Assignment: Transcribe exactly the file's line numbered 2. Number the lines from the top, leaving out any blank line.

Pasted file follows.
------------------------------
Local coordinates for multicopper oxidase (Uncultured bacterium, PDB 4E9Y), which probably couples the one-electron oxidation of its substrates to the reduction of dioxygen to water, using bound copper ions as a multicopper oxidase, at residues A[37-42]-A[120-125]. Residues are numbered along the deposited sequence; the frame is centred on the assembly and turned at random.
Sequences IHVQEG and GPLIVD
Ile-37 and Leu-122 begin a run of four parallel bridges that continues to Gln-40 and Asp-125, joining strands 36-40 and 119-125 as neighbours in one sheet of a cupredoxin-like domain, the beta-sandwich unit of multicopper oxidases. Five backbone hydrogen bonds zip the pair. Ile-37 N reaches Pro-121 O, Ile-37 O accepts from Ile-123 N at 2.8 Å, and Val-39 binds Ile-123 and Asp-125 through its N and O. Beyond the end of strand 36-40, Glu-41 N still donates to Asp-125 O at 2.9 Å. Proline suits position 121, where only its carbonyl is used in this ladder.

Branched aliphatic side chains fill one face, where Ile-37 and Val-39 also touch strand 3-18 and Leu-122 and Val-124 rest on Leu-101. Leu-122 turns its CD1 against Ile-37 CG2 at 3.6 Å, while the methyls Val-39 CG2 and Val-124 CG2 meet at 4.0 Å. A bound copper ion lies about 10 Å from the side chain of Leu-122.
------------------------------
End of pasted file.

Sequences IHVQEG and GPLIVD